Written more than two thousand years ago, the "Tao Teh Ching ," or "The Classic of the Way and Its Virtue," has probably had a greater influence on Asian thought than any other single book. It is also one of the true classics of the world of spiritual literature.
Traditionally attributed to the near-legendary "Old Master," Lao Tzu, the "Tao Teh Ching " teaches that the qualities of the enlightened sage or ideal ruler are identical with those of the perfected individual. Today, Lao Tzu's words are as useful in mastering the arts of leadership in business and politics as they are in developing a sense of balance and harmony in everyday life. To follow the Tao or Way of all things and realize their true nature is to embdy humility, spontaneity, and generosity.
John C. H. Wu has done a remarkable job of rendering this subtle text into English while retaining the freshness and depth of the original. A jurist and scholar, Dr. Wu was a recognized authority on Taoism and the translator of several Taoist and Zen texts and of Chinese poetry.
About the Author
The first reliable reference to Laozi is his "biography" in Shiji (63, tr. Chan 1963:35-37), by Chinese historian Sima Qian (ca. 145-86 BC), which combines three stories. First, Laozi was a contemporary of Confucius (551-479 BC). His surname was Li, and his personal name was Er or Dan "long ear." He was an official in the imperial archives, and wrote a book in two parts before departing to the West. Second, Laozi was Lao Laizi "Old Come Master," also a contemporary of Confucius, who wrote a book in 15 parts. Third, Laozi was the Grand Historian and astrologer Lao Dan ("Old Long-ears"), who lived during the reign (384-362 BC) of Duke Xian (Qin). Generations of scholars have debated the historicity of Laozi and the dating of the Tao Te Ching. Linguistic studies of the text's vocabulary and rhyme scheme point to a date of composition after the Shi Jing yet before the Zhuangzi. Legends claim variously that Laozi was "born old"; that he lived for 996 years, with twelve previous incarnations starting around the time of the Three Sovereigns before the thirteenth as Laozi. Some Western scholars have expressed doubts over Laozi's historical existence, claiming that the Tao Te Ching is actually a collection of the work of various authors.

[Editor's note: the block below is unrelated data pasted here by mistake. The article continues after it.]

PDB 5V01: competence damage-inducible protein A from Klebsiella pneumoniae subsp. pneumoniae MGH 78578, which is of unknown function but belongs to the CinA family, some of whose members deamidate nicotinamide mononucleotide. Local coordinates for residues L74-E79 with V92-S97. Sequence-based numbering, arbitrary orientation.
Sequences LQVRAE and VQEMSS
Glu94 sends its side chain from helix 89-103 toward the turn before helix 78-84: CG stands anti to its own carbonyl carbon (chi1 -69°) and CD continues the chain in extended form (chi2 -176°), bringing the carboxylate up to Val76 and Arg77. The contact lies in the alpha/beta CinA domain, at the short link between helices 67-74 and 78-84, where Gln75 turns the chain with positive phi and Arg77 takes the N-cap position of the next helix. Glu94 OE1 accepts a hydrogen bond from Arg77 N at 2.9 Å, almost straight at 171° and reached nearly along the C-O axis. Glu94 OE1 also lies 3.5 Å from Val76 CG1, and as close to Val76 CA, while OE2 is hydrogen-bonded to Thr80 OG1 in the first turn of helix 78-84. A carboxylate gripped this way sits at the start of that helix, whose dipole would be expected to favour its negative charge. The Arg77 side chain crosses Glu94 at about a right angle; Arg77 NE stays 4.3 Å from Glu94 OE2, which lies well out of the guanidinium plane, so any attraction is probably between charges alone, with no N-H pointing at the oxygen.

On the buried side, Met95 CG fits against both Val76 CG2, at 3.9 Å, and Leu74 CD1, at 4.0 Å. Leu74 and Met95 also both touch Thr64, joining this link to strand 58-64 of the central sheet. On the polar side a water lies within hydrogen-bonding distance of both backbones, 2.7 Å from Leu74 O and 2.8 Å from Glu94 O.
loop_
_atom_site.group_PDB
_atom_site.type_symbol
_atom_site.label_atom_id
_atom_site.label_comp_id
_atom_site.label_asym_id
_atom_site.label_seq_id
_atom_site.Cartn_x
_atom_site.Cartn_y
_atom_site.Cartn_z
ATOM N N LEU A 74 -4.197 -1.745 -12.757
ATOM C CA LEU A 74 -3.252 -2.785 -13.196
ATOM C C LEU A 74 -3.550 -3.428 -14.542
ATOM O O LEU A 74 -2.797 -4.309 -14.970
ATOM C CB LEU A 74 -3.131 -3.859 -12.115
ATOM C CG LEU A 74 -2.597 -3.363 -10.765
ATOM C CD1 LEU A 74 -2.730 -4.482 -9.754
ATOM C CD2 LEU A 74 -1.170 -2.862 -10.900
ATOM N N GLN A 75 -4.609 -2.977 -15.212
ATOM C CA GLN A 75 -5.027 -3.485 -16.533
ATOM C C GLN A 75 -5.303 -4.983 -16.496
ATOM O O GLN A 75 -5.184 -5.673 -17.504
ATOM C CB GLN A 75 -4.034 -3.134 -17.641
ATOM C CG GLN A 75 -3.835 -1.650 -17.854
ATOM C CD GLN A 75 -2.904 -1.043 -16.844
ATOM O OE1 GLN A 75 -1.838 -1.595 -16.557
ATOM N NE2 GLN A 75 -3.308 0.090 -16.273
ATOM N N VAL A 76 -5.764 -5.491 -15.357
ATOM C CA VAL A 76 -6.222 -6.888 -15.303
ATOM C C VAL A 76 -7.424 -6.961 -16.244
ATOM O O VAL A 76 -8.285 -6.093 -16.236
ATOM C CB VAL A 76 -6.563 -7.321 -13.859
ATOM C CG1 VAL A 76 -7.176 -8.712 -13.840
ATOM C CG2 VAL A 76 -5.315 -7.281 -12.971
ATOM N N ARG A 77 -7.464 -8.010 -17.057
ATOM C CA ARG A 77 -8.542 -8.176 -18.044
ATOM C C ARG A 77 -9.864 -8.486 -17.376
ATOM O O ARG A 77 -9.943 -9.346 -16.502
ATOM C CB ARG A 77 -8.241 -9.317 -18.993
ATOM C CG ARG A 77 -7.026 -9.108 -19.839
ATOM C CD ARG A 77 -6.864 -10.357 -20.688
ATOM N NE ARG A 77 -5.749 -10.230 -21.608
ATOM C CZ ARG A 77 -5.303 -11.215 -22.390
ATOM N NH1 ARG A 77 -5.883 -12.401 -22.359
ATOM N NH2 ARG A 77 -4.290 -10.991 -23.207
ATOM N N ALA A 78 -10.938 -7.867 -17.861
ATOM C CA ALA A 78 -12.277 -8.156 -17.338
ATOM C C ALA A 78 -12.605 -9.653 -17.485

Wu Ching-hsiung, also known as John C. H. Wu, was an author,Wu Ching-hsiung, also known as John C. H. Wu, was an author, lawyer, juristic philosopher, educator, and prominent Catho lawyer, juristic philosopher, educator, and prominent Catholic layman. He was president of the Special High Court at Shlic layman. He was president of the Special High Court at Shanghai, vice chairman of the Legislative Yuan's constitutionanghai, vice chairman of the Legislative Yuan's constitution drafting committee, founder of the T'ien Hsia Monthly, tran drafting committee, founder of the T'ien Hsia Monthly, translator of the Psalms and the New Testament into Chinese, andslator of the Psalms and the New Testament into Chinese, and served as Chinese minister to the Holy See (1947-48). Wu au served as Chinese minister to the Holy See (1947-48). Wu authored and translated numerous books and articles on many suthored and translated numerous books and articles on many subjects including Religion, Philosophy and Law. bjects including Religion, Philosophy and Law.
"No better choice of translator could have been made for the Tao Teh Ching than Dr. John C. H. Wu, whose rendering is superb. More than this, Dr. Wu is one who is able to translate Lao Tzu not only in his words but in his life. . . . Everyone knows in a vague way that the Tao Teh Ching is poetic, and indeed that it is great poetry. We all know that it usually impresses Westerners as more than a trifle quietistic. Hence we treat it with condescension as a quaint impractical document of an ancient day when no one bothered much about the progress. Perhaps we do not realize that some of the wisdom of the Tao Teh Ching , which so often reminds one of the Sermon on the Mount, is absolutely necessary for us not only to progress but even to survive."—Thomas Merton